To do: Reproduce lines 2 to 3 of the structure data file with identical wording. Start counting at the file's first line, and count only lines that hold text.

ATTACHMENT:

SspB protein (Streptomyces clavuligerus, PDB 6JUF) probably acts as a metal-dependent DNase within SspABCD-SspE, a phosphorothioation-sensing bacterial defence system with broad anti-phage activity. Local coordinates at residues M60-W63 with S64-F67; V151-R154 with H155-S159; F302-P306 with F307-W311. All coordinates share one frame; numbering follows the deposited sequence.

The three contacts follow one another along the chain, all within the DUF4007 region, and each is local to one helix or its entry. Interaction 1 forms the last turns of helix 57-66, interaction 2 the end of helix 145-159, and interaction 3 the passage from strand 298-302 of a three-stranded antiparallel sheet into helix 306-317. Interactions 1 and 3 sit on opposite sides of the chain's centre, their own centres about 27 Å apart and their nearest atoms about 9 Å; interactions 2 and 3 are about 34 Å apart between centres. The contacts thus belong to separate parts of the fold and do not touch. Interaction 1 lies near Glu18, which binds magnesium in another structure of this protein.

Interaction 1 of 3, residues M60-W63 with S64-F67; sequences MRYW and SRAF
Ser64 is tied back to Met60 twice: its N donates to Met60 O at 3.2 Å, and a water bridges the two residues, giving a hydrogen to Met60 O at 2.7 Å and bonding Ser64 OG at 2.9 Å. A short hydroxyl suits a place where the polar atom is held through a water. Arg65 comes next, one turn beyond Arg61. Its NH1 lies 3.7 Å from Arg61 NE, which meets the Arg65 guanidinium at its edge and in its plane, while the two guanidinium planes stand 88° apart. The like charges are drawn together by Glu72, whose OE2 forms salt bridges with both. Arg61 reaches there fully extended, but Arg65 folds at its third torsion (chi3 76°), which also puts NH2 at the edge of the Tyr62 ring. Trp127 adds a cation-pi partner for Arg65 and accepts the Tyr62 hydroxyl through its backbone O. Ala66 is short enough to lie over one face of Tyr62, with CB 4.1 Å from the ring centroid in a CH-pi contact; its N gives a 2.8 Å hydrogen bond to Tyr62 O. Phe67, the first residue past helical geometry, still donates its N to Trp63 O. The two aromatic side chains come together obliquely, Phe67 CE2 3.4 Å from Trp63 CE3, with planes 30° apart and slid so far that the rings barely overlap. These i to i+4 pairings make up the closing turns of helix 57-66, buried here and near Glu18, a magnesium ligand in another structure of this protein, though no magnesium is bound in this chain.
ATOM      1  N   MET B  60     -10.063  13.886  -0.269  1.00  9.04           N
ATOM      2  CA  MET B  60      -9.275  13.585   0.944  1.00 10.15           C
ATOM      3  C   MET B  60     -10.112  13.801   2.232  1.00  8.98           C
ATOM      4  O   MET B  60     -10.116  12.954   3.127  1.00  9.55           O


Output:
The three contacts follow one another along the chain, all within the DUF4007 region, and each is local to one helix or its entry. Interaction 1 forms the last turns of helix 57-66, interaction 2 the end of helix 145-159, and interaction 3 the passage from strand 298-302 of a three-stranded antiparallel sheet into helix 306-317. Interactions 1 and 3 sit on opposite sides of the chain's centre, their own centres about 27 Å apart and their nearest atoms about 9 Å; interactions 2 and 3 are about 34 Å apart between centres. The contacts thus belong to separate parts of the fold and do not touch. Interaction 1 lies near Glu18, which binds magnesium in another structure of this protein.

Interaction 1 of 3, residues M60-W63 with S64-F67; sequences MRYW and SRAF